Aged five and bedridden I was given my favourite present ever.
No, it was not a new fabulous train set for Christmas. I am Cuban, we did not celebate Christmas in those days (1976). It was not a bicycle either. That came afterwards. It was definitely not a 'King Arthur and the Knights of the Round Table' set with plastic figures; a toy I so much coveted after seeing one in my mate's house.
No, the best gift anyone has ever bequeathed me was to teach me how to read and write, especially the former. True, it was in a hospital, I had just fallen ill with the condition that was to accompany me for most of my childhood and part of my teenage years, chronic gastritis, but the seriousness of the disease was offset by the enjoyment of learning how to read my first words. And it was my mother whom I owe this pleasure.
So, when now at the ripe age of thirty-six I read a book like 'Their Eyes Were Watching God', I say to myself: Thanks, Mum, thank you very much indeed.
Because Zola Neale Hurston's famous novel is a joy to read. Please, reader, understand that this pleasure does not derive from any literary sadism or voyeurism exercised by yours truly. Other people's suffering is as much a pain for me to behold as my own one. It is Zola's writing style that brings these people's calvary so close to home and it is her mix of the literate narrator's voice with the highly idomatic black one that captivates me. You, reader, could be forgiven for thinking that I was under a spell whilst reading 'Their Eyes Were Watching God'. And you would be right.
The book centres on four characters, although, it is only two who take up more than two thirds of the story. Janie Mae Crawford, a black woman with straight, Caucasian-like hair who defies gender stereotypes by insisting on her own independence and wearing men's dungarees. Tea Cake, Janie's third husband and real love, who is twelve years her junior and who, from the first moment they meet, impresses her with his wit and energy. A third character, Jody Starks, forays into the novel early on and takes up about fifty pages of the book, during which time he marries Janie, takes over nearby town Eatonville, thus, becoming its mayor and satisfies his political ambition. Crawford's first husband, Logan Killicks, is the fourth character. He offers her the financial security Janie's Nanny seeks to secure for her granddaughter. Other characters pop in and out of the narrative throughout the 193-page literary journey, enriching the story as they interact with the four personages or with each other.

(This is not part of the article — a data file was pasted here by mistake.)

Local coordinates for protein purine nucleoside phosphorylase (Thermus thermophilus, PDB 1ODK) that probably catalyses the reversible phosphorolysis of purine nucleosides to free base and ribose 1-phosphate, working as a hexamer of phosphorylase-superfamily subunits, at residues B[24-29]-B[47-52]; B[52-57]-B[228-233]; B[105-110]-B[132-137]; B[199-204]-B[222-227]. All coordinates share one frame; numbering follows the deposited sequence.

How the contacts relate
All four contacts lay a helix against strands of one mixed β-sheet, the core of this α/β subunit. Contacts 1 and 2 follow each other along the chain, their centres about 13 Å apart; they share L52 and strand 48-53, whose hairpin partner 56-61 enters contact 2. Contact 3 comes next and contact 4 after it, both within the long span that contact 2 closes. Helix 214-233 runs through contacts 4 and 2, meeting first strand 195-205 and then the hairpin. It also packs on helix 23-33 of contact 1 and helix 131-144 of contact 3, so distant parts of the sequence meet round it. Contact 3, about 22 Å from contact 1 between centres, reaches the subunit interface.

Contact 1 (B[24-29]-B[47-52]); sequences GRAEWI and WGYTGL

To me the main strength 'Their Eyes Were Watching God' (TEWWG) has is the use of an autonomous imagination, where the narrative of the novel shifts from third to a blend of first and third person. This points at a total identification with the main character, Janie Mae Crawford, on the author's part. And it is in the voicing of this woman's innermost feelings and emotions where Hurston is more successful. Whereas usually African-American fiction arrives shrouded in a large political discourse, TEWWG comes with no baggage other than the tale of a woman fighting for her own independence but without naming the process she's involved in. It could be said and it has already been mentioned, not least by academic and scholar Henry Louis Gates, Jr, that TEWWG is a feminist novel and Janie an 'accidental feminist'. In her understanding of the reasons why black folks gossip about her when she returns to the town she left a few years before with Tea Cake, Janie shows a maturity that belies her second-class citizen status. It's the same status, her second husband, Jody Starks, exploits to the maximum in his treatement of Janie as an object rather than as a person. And lest we forget, let us just recall that Janie is not just up against her husbands (especially the first two), but also against her own ethnic group's mentality, against white people and against society as a whole. In his thought-provoking book 'Sex and Racism', Calvin C. Hernton comes up with a hierarchy in US society where white men occupy the top position, whilst the lower echelons are taken up by white women, black men and black women in that order. TEWWG is a good example of this.